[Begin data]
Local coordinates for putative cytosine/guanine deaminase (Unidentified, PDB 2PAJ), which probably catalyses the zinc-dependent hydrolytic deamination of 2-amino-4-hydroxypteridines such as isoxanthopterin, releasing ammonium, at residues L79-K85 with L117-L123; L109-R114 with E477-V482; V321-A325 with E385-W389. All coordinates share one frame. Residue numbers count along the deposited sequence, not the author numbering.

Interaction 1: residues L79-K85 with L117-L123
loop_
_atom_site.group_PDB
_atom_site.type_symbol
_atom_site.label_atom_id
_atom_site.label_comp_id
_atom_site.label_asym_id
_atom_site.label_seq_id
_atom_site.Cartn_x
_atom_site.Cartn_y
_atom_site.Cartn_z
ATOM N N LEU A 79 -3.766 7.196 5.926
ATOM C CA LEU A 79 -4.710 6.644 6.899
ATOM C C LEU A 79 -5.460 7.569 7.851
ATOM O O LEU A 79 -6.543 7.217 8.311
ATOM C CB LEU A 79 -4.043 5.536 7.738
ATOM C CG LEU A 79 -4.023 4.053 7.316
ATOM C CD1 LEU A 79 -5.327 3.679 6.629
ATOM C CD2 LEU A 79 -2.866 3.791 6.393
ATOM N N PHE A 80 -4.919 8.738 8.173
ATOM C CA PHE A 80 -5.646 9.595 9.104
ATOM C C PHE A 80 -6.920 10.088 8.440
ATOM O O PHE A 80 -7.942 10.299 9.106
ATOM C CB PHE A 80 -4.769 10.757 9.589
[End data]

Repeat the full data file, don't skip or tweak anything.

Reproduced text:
Local coordinates for putative cytosine/guanine deaminase (Unidentified, PDB 2PAJ), which probably catalyses the zinc-dependent hydrolytic deamination of 2-amino-4-hydroxypteridines such as isoxanthopterin, releasing ammonium, at residues L79-K85 with L117-L123; L109-R114 with E477-V482; V321-A325 with E385-W389. All coordinates share one frame. Residue numbers count along the deposited sequence, not the author numbering.

Interaction 1: residues L79-K85 with L117-L123
loop_
_atom_site.group_PDB
_atom_site.type_symbol
_atom_site.label_atom_id
_atom_site.label_comp_id
_atom_site.label_asym_id
_atom_site.label_seq_id
_atom_site.Cartn_x
_atom_site.Cartn_y
_atom_site.Cartn_z
ATOM N N LEU A 79 -3.766 7.196 5.926
ATOM C CA LEU A 79 -4.710 6.644 6.899
ATOM C C LEU A 79 -5.460 7.569 7.851
ATOM O O LEU A 79 -6.543 7.217 8.311
ATOM C CB LEU A 79 -4.043 5.536 7.738
ATOM C CG LEU A 79 -4.023 4.053 7.316
ATOM C CD1 LEU A 79 -5.327 3.679 6.629
ATOM C CD2 LEU A 79 -2.866 3.791 6.393
ATOM N N PHE A 80 -4.919 8.738 8.173
ATOM C CA PHE A 80 -5.646 9.595 9.104
ATOM C C PHE A 80 -6.920 10.088 8.440
ATOM O O PHE A 80 -7.942 10.299 9.106
ATOM C CB PHE A 80 -4.769 10.757 9.589